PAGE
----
With summer finally upon us, it’s time to start switching up our living spaces to reflect this more uplifting time of year, and creating a lighter, brighter environment is the perfect way to go. While we might be spending more time outdoors at this time of year, our living spaces can have a greater impact on our wellbeing than you might think – so if you’ll be spending this summer working from home, then making a few simple tweaks could make all the difference to the experience. And if not, it will certainly create a more welcoming environment for those long-awaited guests.
The right home environment has been shown to boost wellbeing and creativity, while at work, it can boost productivity. So, if you can find a way to create the best of both in your home space this year, then you’ll likely be onto a winner.
Your home should be a tranquil haven that offers an escape from the stresses and strains of daily life, and this summer’s interior design trends lend themselves to just that. After a trying year, it’s time to strip things back a little and enjoy a more simplistic and minimalistic feel to mirror the season. With the future finally looking a little brighter, it’s time that our homes were, too – and the good news is that it couldn’t be easier to make it happen.
Open up your space
One of the quickest and easiest ways to open up your space and create a greater sense of flow throughout your home is to overhaul your colour scheme, swapping any warm or dark shades for whites, creams and neutrals. Creating a cohesive feel throughout your home will make all the difference and can make smaller rooms feel much bigger – and the lighter the tones you opt for, the better.
That doesn’t mean that you have to forego those summery bright items all together though, and punctuating a minimalistic backdrop with some carefully chosen colourful accessories will add interest, personality and flair. Think a bold photo frame on the mantelpiece or add pops of colour through a mix of throw cushions on the sofa, or maybe an uplifting rug.
Let there be light
The fastest way to create a bright, airy and uplifting feel to any living space is to allow as much natural light to filter through it as possible, so it’s time to take down those heavy winter curtains and drapes and swap them for a sheer and lightweight alternative instead. Unlined curtains are a great way to let the morning light come through while still affording you some privacy – or, to make the most of a smaller room, avoid bulk of any kind around your windows and opt for some simple calico blinds instead.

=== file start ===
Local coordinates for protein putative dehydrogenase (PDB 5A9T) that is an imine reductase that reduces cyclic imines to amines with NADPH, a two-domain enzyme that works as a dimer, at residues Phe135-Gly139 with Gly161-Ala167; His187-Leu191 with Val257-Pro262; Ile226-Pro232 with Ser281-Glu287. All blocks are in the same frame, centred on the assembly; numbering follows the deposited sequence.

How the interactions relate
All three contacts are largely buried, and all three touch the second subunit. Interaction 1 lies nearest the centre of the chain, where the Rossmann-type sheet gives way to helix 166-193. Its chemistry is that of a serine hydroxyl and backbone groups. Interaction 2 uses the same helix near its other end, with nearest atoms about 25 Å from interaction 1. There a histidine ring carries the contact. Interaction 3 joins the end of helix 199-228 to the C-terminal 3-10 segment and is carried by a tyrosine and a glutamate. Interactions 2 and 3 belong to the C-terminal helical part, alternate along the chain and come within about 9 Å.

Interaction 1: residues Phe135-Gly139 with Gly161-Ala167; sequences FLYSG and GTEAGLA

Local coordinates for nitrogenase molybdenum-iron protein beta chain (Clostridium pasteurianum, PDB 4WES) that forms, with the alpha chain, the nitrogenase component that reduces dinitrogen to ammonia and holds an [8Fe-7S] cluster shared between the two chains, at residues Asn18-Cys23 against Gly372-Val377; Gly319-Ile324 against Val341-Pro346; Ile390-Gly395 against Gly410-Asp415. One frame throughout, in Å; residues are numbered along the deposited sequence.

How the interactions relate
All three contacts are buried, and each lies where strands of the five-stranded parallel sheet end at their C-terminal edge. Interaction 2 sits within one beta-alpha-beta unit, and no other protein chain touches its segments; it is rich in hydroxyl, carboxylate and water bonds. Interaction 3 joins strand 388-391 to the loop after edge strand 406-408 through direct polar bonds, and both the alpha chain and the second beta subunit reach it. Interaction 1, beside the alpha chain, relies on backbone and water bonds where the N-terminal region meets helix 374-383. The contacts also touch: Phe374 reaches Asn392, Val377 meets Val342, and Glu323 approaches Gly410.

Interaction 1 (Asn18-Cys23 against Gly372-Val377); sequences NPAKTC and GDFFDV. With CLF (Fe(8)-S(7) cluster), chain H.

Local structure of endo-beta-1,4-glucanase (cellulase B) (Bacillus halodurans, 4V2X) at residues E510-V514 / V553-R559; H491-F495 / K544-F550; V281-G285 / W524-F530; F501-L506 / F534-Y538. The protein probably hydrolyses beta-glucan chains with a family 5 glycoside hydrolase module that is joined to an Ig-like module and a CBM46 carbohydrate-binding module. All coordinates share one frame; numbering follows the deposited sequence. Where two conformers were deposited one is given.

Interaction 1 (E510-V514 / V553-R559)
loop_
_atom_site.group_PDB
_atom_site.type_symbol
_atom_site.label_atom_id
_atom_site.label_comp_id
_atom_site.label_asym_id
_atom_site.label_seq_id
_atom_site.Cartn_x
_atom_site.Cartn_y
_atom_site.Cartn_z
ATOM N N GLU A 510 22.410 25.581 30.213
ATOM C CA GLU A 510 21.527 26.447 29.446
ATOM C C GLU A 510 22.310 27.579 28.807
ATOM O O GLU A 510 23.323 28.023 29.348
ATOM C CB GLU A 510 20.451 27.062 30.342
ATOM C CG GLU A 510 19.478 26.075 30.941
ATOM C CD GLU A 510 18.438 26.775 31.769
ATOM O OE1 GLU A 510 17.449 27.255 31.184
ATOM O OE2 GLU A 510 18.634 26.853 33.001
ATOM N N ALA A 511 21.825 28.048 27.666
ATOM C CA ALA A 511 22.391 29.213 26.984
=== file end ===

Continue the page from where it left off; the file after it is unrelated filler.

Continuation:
If the room allows, adding a Velux window or skylight can be a great way to take advantage of the additional sunlight throughout the day, flooding your room with natural light and negating the need for lamps and sidelights to be turned on in rooms that could do with a little extra help.
If you’re dealing with darker rooms that can’t be transformed with additional windows or skylights, then add some strategic extras to create the illusion of a bright, airy space. An illuminated and lighted mirror over the fireplace or in the bathroom is a great place to improve visibility where you need it, while one or two statement floor lamps positioned in just the right places can also make a huge difference.
Bring the outdoors in
Bringing plants, foliage and flowers into your indoor environment is a sure-fire way to create an uplifting feel, and is the perfect way to complement that lighter colour palette. To add colour, choose some bold vases or pots and fill with your favourite low maintenance plants. Thankfully, you don’t have to have green fingers to do this successfully, as many plants require little more than the occasional water – pothos, asparagus ferns and peace lilies are all great picks.
Being surrounded by nature has been shown to boost our wellbeing, and indoor plants can even help to purify the air within your home, so there are myriad reasons to bring the outdoors in. Even your bathroom can benefit from a little greenery – choose plants that thrive in a humid environment, such as aloe vera, gardenia and Chinese evergreen.